Last night I was at a writing workshop talking with a woman about the 2015 Reading Challenge. She said that last year she took the 2014 Reading Challenge and enjoyed it a lot. She read 25 books through the challenge that she would never had read otherwise. That is my hope for each of you — read something different!
At this writing workshop the older crowd was talking about the decline in reading and writing today. One lady said that she never gets a handwritten note or letter. Generations behind us are tweeting, texting, emailing, and blogging all the time. They never see their grandchildren pick up a book to read.
When I was in college I took at philosophy course where the professor said that my generation would be the last generation to read for fun. At the time I totally disagreed with him. Of course, there will always be books and people will always read. All of my grandchildren are readers (Well, one “hates” to read but the school she attends requires a certain number of books read beyond class work. However, last Christmas she asked if I would buy her The Giver by Lois Lowry for a Christmas gift. You bet I did. There is hope!!!), but I think that is becoming less and less common.
I also believe there is another answer. We have gone to iPads, Kindle, Nook, and computers where we can read anything we want without “picking up a book.” I know that in some cases, even text books are coming on iPads, etc. The cost for classroom books are so expensive that some schools are finding ways around the cost. Colleges and universities are doing the same thing. I do have a Kindle. It is hiding in one of my unpacked boxes. Thank goodness we still have paper!!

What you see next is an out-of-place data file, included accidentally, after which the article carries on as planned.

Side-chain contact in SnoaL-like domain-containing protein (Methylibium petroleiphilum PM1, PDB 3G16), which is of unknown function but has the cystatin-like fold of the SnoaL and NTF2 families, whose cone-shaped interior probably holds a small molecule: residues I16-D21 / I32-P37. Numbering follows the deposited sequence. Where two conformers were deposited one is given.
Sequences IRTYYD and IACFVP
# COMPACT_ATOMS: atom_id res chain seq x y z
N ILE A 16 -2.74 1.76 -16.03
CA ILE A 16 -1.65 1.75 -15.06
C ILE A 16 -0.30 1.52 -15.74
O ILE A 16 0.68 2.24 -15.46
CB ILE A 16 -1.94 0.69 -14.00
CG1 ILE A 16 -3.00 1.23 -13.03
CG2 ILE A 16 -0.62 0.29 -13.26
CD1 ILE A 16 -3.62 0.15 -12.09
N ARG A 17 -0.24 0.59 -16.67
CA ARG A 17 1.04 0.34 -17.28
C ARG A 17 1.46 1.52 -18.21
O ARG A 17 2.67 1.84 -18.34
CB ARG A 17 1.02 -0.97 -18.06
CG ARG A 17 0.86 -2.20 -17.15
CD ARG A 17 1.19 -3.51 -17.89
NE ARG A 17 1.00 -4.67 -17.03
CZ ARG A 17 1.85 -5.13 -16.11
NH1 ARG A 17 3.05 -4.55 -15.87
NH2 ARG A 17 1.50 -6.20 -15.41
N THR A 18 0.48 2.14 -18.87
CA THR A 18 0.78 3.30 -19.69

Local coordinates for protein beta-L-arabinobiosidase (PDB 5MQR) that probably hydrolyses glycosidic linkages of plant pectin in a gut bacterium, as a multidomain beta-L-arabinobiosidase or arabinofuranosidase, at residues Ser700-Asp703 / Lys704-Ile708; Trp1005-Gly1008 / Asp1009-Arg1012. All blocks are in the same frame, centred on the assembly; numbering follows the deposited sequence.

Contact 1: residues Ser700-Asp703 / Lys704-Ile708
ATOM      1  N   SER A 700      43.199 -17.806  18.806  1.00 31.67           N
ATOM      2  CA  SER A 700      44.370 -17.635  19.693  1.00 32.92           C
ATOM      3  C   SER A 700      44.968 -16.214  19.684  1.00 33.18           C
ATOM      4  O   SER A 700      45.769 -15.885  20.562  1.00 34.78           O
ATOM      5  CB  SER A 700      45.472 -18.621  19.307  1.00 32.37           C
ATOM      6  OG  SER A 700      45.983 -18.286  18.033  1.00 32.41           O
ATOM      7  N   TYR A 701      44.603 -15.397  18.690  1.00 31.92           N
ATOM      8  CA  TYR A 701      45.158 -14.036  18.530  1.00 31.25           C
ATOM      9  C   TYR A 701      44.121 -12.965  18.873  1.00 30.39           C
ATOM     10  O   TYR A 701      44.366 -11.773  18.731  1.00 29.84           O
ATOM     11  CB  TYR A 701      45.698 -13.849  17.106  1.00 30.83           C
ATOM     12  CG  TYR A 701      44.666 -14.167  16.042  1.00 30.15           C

We are now in our seventh week of fifty-two weeks of the reading challenge. This week’s category is “book with nonhuman characters.” Here are some possible picks: The Crucible of Time by John Brunner. The story “traces the development over millennia of a civilization of an unusual alien species, whose sense of humor, resourceful adaptability, and metalworking skills are the strengths and the hope of their society” (Amazon description). Watersong by Mary Caraker. “I recommend to everyone who’s a nature lover and/or sci-fiction reader … is full of detail and imagination” (Amazon review). Remedy: A Story of Aligare by Heidi C. Vlach. “After a century of mining, Peregrine is tired. He is an older avian who can’t hear a simple conversation for himself. He relies on the help of keen-eyed weasel assistants, whom he raises like his own children” (Amazon description). At Winter’s End by Robert Silverberg. “After seven hundred thousand years underground, one tribe emerges to explore a new world” (Amazon description). Go forth and read!!!
Today, do something that challenges you, Linda.
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